Abstract: Thomas Piketty’s Capital and Ideology (2020) is a major, encyclopaedic and data-driven contribution to the effort of constructing a better human civilization. This review summarises the main argument: a positive thesis that in every society, ideology feeds laws and institutions that create inequality, and inequality then bolsters ideology; a normative thesis that we need a better ideology, including ‘participatory socialism’, to solve our biggest challenges. The review then complements and critiques three central issues in the argument, that (1) the true concentration of economic power, the votes in the economy, is even more extreme than inequality of wealth and income, (2) the legal construction of markets, through property, contract, corporate, or human rights law, can ‘pre-distribute’ income and wealth to a vast extent before tax, and (3) social justice means expanding (not merely correcting or re-distributing) everyone’s opportunity, creative capacity, and human potential, and helps everyone to develop their personality to the fullest. Social justice is an unparalleled force, and is still the best answer to far-right, authoritarian or other failed ideologies, which have escalated inequality and driven climate damage. Perhaps the greatest achievement of Piketty’s work could be to bring economics firmly back to the values in the Universal Declaration of Human Rights. (2020) Oeconomia.
    Date: 2020–12–14
  4. By: McColloch, William (Keene State College); Vernengo, Matías (Bucknell University)
    Abstract: The rise of the regulatory state during the Gilded Age was closely associated with the development of Institutionalist ideas in American academia. In their analysis of the emergent regulatory environment, Institutionalists like John Commons opera-ted with a fundamentally marginalist theory of value and distribution. This engagement is a central explanation for the ul-timate ascendancy of neoclassical economics, and the limitations of the regulatory environment that emerged in the Progres-sive Era. The eventual rise of the Chicago School and its deregulatory ambitions did constitute a rupture, but one achieved without rejecting preceding conceptions of competition and value. The substantial compatibility of the view of markets underlying both the regulatory and deregulatory periods is stressed, casting doubt about the transformative potential of the resurgent regulatory impulse in the New Gilded Age.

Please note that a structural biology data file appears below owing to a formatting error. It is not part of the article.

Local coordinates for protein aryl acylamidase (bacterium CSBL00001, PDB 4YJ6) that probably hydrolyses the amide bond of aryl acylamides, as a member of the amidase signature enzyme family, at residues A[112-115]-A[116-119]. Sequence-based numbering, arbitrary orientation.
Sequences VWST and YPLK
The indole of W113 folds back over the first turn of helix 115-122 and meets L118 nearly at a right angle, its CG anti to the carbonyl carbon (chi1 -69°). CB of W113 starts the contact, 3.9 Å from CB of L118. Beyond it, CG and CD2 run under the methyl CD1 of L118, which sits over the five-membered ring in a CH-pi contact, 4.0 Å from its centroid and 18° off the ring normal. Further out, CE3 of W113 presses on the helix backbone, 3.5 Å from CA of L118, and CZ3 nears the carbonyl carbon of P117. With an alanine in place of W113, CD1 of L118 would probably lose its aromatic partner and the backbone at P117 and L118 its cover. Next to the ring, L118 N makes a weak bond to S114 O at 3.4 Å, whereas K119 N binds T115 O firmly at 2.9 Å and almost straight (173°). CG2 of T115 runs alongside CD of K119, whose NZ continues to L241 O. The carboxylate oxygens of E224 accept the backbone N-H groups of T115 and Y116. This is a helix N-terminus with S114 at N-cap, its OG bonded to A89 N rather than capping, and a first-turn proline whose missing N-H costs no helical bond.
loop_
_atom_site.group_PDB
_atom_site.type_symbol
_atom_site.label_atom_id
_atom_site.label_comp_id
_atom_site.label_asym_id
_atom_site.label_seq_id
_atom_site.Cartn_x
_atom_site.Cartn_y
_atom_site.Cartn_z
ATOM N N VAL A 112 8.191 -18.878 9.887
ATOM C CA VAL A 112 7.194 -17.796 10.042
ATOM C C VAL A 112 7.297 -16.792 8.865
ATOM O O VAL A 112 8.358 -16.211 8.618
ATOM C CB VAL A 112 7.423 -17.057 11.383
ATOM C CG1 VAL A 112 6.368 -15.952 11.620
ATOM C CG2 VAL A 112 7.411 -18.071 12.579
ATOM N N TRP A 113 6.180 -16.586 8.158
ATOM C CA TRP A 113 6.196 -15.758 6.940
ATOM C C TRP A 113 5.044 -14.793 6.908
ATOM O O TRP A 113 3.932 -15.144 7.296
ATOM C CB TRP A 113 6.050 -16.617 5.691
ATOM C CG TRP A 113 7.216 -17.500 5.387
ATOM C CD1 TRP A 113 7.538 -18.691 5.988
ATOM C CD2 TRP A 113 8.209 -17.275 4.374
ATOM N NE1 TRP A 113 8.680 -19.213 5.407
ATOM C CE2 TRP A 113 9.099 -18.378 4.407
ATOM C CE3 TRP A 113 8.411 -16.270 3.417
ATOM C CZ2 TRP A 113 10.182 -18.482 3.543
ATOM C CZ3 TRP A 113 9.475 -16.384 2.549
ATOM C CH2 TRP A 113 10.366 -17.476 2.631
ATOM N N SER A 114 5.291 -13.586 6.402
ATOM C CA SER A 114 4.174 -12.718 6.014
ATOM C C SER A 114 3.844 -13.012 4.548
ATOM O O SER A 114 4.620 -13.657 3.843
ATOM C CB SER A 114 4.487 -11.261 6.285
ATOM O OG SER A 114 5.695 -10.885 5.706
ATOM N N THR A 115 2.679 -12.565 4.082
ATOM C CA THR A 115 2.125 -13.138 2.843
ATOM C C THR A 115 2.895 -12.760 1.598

Keywords: John Commons; George Stigler; Regulatory Capture; Deregulation
    JEL: B13 B15 B25 K20 L51
    Date: 2020–12–16
  5. By: Bluhm, Richard; Polonik, Pascal; Hemes, Kyle; Sanford, Luke; Benz, Susanne; Levy, Morgan C.; Ricke, Katharine; Burney, Jennifer
    Abstract: Racial and ethnic minorities in the United States often experience higher-than-average exposures to air pollution. However, the relative contribution of embedded institutional biases to these disparities can be difficult to disentangle from physical environmental drivers, socioeconomic status, and cultural or other factors that are correlated with exposures under status quo conditions. Over the spring and summer of 2020, rapid and sweeping COVID-19 shelter-in-place orders around the world created large perturbations to local and regional economic activity that resulted in observable changes in air pollution concentrations, compositions, and distributions. Here, we use the pandemic-related emergency order and subsequent economic slowdown to causally estimate pollution exposure disparities in California. Using both public ground-based sensor data and a citizen-science network of monitors for respirable particulate matter (PM2.5), along with satellite records of nitrogen dioxide (NO2), we show that the initial sheltering-in-place period produced disproportionate air pollution reduction benefits for Asian, Hispanic/Latinx, and low- income communities. By linking these pollution data with weather, geographic, socioeconomic, and mobility data in difference-in-differences models, we demonstrate that these disparate pollution reductions cannot be explained by environmental conditions, geography, income, or local economic activity and are instead driven by non-local activity. This study thus provides causally-identified evidence of systemic racial and ethnic bias in pollution control under business-as-usual conditions.